Dmitry Korkin Leads $1.3 Million Project to Model the Predictability and Stability of Protein Isoforms


Marketing Communications


Dmitry Korkin, professor in the Department of Computer Science, has launched a $1.3 million bioinformatics project funded by the National Institutes of Health to develop computational tools to predict the stability and function of proteins that are produced as a result of alternative splicing of genetic code. 


Dmitry Korkin

Dmitry Korkin

The four-year project is combining high-level computing and laboratory experiments to probe a critical but poorly understood aspect of gene expression: One gene can give rise to more than one type of protein, and those diverse proteins could be inactive molecules, unstable molecules, or variants that play a role in human disease. 

“Humans are complex beings that can produce as many as 200 different proteins from a single gene, depending on how code from that gene is spliced together,” Korkin says. “This research will use deep machine learning algorithms to predict what that alternative splicing of genetic code means for the proteins that get produced and their function in cells, tissues, and diseases. ”  

Gene expression in multi-cellular organisms is a complex process that starts with DNA, a long molecule found in cells. Segments of DNA contain instructions, or genes. During a step called transcription, other molecules copy segments of a gene. The copies undergo additional steps to become messenger RNA (mRNA), which provides instructions used to make specific proteins in a process called translation. 

Alternative splicing occurs between transcription and translation, when copies of DNA code are assembled in different ways into precursors of mRNA. The alternative splicing leads to mRNA that is translated into protein variants known as isoforms. 

As a result, a limited number of genes can lead to many protein isoforms. Scientists estimate that the human genome contains about 20,500 genes that code for about 300,000 protein isoforms. 


"Ultimately, this technology could lead to more precise diagnostics and personalized medical treatments." - Dmitry Korkin, Professor, Department of Computer Science

Little is known about the stability and function of protein isoforms, according to Korkin, who is principal investigator (PI) on the NIH-funded project. In addition to developing a stability predictor and a method to characterize the function of isoforms, Korkin and co-PI Gloria Sheynkman will develop a method to study the effects of alternative splicing on interactions between proteins. Sheynkman is an assistant professor of molecular physiology and biological physics at the University of Virginia School of Medicine who has previously collaborated with Korkin.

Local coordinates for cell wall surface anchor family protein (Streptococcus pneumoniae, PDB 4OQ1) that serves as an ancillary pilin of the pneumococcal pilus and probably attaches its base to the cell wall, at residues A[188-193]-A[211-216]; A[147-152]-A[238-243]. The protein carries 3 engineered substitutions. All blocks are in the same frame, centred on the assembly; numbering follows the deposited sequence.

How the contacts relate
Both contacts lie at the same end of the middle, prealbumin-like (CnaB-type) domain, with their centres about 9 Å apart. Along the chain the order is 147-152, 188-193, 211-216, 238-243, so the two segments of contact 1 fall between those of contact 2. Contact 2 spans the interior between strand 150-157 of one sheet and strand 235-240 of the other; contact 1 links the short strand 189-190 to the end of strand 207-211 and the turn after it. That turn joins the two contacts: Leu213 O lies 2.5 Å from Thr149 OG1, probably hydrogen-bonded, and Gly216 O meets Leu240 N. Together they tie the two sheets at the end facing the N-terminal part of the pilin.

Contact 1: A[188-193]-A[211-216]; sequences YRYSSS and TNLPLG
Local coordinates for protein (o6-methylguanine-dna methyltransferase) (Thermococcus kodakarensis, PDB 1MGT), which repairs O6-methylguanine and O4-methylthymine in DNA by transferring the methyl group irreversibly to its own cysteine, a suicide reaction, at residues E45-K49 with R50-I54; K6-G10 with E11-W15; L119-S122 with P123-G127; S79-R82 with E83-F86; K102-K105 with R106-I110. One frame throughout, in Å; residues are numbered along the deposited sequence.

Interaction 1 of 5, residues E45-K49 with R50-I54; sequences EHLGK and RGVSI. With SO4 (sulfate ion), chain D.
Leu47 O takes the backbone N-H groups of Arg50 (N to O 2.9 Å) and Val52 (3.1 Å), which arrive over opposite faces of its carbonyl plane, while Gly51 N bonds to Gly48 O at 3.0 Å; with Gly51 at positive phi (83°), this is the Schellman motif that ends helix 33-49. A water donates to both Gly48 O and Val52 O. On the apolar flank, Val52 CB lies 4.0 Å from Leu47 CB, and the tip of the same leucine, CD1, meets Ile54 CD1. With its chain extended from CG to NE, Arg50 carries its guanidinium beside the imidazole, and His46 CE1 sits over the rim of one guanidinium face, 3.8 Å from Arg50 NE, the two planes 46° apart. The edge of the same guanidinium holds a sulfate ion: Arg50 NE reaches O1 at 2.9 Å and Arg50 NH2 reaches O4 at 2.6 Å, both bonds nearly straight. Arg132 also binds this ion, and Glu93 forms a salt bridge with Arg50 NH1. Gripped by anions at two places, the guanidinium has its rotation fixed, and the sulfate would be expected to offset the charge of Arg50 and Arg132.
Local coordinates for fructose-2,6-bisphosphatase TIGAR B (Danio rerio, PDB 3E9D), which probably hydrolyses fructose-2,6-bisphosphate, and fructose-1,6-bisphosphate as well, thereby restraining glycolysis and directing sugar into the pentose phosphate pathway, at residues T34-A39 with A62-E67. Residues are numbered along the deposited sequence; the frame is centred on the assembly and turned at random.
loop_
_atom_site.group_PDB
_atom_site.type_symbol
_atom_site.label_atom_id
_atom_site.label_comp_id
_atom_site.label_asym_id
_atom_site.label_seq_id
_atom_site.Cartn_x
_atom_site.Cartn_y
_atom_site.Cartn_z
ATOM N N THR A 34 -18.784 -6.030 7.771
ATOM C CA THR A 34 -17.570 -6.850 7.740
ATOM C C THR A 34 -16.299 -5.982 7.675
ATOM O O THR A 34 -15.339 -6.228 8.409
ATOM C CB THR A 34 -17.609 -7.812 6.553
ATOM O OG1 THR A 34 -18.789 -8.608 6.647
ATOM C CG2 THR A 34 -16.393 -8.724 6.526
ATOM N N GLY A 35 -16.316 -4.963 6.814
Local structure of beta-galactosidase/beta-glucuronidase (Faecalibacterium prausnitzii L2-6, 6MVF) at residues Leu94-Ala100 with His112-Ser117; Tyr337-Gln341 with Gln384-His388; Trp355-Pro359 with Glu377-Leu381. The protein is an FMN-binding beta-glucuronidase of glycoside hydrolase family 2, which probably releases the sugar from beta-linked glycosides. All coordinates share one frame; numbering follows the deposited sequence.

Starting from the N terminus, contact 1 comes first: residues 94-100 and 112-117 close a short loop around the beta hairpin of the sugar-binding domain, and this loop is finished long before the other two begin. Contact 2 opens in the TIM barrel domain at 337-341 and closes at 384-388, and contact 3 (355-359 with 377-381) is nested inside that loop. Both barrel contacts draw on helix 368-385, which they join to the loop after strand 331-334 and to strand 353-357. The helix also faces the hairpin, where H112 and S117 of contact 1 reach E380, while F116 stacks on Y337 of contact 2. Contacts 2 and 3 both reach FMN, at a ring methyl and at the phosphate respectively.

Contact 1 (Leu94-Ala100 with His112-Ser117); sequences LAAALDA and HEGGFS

Experiments using state-of-the-art proteogenomic and CRISPR approaches will be designed and carried out by the Sheynkman lab across different cell lines and human tissues to confirm the computational predictions done by Korkin’s group and to provide Korkin with new data to train Korkin’s models. 

“A unique aspect of our research is our holistic approach,” Korkin says. “The computational findings will lead to lab experiments, and data from those experiments will be used to refine the computational tools.” 

Two PhD students at WPI will participate in the research, and undergraduate students will have opportunities to get involved, as well. Korkin, who is on sabbatical until July 2023 but continues to work on the project, says the project also will be incorporated into his teaching.  

“Bioinformatics is a relatively new science, and it is evolving,” Korkin says. “It makes sense to take what we’re learning from research and introduce it in the classroom. In fact, many students find the field exciting because we are discussing cutting-edge discoveries.”